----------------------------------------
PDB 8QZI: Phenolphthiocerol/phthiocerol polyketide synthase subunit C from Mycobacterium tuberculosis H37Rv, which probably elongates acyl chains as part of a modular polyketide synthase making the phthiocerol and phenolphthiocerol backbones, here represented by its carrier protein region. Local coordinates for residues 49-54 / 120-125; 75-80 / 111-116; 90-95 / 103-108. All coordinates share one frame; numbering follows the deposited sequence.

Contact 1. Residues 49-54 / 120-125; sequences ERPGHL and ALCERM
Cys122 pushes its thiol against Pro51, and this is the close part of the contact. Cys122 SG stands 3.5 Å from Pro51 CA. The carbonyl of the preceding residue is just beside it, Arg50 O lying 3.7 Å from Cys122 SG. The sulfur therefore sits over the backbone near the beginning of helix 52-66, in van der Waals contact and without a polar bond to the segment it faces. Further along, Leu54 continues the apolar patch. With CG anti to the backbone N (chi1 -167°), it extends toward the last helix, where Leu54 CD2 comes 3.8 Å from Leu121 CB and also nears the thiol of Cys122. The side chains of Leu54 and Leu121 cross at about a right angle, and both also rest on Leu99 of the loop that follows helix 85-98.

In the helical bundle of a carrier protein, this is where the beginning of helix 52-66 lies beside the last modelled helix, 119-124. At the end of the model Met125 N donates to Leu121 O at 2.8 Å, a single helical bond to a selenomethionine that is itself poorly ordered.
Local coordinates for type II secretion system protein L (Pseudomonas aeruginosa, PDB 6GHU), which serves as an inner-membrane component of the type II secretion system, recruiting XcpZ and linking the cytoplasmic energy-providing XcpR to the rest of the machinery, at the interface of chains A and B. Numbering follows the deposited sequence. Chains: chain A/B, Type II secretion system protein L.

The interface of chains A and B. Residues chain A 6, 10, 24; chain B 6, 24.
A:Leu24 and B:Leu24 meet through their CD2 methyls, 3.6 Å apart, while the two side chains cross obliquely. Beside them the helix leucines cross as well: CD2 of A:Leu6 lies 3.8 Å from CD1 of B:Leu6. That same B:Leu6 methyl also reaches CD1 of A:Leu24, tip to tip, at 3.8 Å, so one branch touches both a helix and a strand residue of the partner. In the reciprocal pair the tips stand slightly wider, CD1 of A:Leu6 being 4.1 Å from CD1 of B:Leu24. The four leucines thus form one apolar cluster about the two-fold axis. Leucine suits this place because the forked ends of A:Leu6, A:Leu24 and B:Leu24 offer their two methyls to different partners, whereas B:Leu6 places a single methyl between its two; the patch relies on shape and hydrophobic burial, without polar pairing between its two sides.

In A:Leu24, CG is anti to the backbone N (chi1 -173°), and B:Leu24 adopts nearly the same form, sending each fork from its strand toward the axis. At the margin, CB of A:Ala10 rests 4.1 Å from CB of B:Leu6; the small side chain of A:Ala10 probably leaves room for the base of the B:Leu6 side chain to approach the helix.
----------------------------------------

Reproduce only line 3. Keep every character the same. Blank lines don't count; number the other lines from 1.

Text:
Cys122 pushes its thiol against Pro51, and this is the close part of the contact. Cys122 SG stands 3.5 Å from Pro51 CA. The carbonyl of the preceding residue is just beside it, Arg50 O lying 3.7 Å from Cys122 SG. The sulfur therefore sits over the backbone near the beginning of helix 52-66, in van der Waals contact and without a polar bond to the segment it faces. Further along, Leu54 continues the apolar patch. With CG anti to the backbone N (chi1 -167°), it extends toward the last helix, where Leu54 CD2 comes 3.8 Å from Leu121 CB and also nears the thiol of Cys122. The side chains of Leu54 and Leu121 cross at about a right angle, and both also rest on Leu99 of the loop that follows helix 85-98.